Well – what do you know. On Tuesday, Monahan was revealed as the head of a new body which will oversee elite golf in the US and Europe, incorporating the PGA and European tours and LIV, with one sole investor – Saudi Arabia’s Public Investment Fund. Though Monahan is nominally the boss, he will answer to the Saudi chair of the fund, Yasir al-Rumayyan.

The alphabet soup of golf’s international governing bodies, and the intricacies of how they ran the sport, were of limited interest to non-obsessives until 2021, when the Saudi-backed LIV tour was launched.

The country had been trying to get involved in the sport’s mainstream but were rebuffed, says Ewan, “so they said, ‘Stuff you, we’ll set up our own thing.’ Then they threw hundreds of millions of dollars at it, and took some of the best players in the world.”

One of the defectors, six-time major winner Phil Mickelson, acknowledged the Saudis were problematical masters: “They’re scary motherfuckers to get involved with,” he said. “We know they killed [Washington Post reporter Jamal] Khashoggi and have a horrible record on human rights. They execute people over there for being gay.”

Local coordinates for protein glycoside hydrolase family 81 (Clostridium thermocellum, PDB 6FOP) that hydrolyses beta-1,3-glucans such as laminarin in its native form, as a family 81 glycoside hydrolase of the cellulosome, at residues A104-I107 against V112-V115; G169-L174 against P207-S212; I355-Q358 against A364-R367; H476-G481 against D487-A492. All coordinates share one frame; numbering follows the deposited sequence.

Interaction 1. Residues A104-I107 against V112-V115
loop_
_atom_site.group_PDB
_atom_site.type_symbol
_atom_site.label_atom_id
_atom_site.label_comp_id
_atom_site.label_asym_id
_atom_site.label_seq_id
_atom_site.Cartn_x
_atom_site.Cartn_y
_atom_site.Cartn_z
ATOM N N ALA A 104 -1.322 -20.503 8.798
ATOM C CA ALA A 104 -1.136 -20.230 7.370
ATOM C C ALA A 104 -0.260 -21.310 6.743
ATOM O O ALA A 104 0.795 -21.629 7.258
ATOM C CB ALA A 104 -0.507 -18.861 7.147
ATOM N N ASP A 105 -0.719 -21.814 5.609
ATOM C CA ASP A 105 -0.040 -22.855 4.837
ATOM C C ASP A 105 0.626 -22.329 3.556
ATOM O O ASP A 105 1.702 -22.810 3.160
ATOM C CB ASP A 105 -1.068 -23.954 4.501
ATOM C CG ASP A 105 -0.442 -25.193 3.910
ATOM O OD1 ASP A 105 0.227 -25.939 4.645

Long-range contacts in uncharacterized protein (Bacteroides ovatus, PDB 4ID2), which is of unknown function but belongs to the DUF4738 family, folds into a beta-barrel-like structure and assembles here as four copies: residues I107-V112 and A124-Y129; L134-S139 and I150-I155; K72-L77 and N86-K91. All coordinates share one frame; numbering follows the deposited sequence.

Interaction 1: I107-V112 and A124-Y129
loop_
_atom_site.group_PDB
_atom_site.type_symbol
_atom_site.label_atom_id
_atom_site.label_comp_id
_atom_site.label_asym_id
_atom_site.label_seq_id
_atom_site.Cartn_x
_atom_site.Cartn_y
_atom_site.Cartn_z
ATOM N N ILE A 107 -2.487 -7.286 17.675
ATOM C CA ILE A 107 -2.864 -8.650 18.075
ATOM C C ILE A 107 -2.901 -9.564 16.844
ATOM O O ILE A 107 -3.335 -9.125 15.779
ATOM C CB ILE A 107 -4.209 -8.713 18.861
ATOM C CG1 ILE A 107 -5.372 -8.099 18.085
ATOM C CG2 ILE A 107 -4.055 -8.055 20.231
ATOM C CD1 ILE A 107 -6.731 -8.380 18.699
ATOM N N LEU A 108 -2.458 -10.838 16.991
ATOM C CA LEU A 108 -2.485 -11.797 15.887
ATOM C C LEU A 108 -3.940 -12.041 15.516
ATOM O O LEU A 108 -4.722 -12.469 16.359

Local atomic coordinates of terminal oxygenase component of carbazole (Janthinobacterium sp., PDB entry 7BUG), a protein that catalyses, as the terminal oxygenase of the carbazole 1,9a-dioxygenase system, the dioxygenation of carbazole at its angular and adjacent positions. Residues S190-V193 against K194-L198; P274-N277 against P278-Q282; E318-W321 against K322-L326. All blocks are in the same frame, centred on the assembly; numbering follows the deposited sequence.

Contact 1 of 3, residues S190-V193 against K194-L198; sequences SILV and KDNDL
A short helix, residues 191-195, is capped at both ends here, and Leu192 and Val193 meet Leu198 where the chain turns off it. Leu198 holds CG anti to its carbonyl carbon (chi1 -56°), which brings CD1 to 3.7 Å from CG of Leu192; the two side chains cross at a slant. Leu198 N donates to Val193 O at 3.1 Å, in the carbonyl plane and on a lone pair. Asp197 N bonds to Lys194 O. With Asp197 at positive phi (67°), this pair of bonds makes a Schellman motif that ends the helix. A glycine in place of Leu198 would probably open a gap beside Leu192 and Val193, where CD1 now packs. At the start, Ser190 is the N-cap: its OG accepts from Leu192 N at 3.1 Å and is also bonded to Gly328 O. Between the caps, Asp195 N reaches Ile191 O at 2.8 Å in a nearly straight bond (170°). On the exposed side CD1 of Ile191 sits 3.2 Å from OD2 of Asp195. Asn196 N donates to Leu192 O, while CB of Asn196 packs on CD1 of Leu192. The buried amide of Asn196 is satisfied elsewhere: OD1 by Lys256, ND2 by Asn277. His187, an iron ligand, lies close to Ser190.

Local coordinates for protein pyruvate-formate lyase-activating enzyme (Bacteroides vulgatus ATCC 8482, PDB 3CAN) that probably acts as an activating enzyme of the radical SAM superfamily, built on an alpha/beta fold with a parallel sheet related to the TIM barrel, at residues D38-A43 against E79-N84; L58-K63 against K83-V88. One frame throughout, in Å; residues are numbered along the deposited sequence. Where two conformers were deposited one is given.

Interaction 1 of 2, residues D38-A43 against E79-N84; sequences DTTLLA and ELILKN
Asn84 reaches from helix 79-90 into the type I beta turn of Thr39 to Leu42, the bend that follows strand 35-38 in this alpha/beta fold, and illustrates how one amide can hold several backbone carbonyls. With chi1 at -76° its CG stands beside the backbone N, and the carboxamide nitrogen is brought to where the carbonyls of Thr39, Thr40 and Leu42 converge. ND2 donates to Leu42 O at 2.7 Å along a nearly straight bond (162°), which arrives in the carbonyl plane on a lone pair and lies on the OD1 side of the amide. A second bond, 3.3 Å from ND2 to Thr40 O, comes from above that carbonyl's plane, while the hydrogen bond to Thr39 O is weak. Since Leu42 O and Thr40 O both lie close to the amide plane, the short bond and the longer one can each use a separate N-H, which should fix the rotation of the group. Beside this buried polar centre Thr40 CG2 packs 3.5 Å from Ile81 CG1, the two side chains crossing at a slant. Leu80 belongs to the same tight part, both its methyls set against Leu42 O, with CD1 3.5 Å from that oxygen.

And yet, he signed up anyway. His new bosses might not be nice but the money – hundreds of millions of dollars in his case – sure was.

Defectors were expelled from the sport’s mainstream, however, and for months the world of golf has been riven by acrimony, bitter litigation and fractured relationships.


So how did this week’s deal happen?

It certainly came as a shock, says Ewan, not least to Rory McIlroy and Tiger Woods, the highest profile LIV refuseniks. The group of those in the know was kept so small, he says, that “five or six people have reshaped the future of elite golf”.

Ultimately, he says, the established tours realised that given the Saudis’ seemingly bottomless pockets, they could never hope to compete with them, and decided they had no alternative but to join them.

Or as an understandably miffed McIlroy put it at a press conference in Canada, “Honestly I’ve just resigned myself to the fact that this is what is going to happen. It’s very hard to keep up with people that have more money than anyone else.”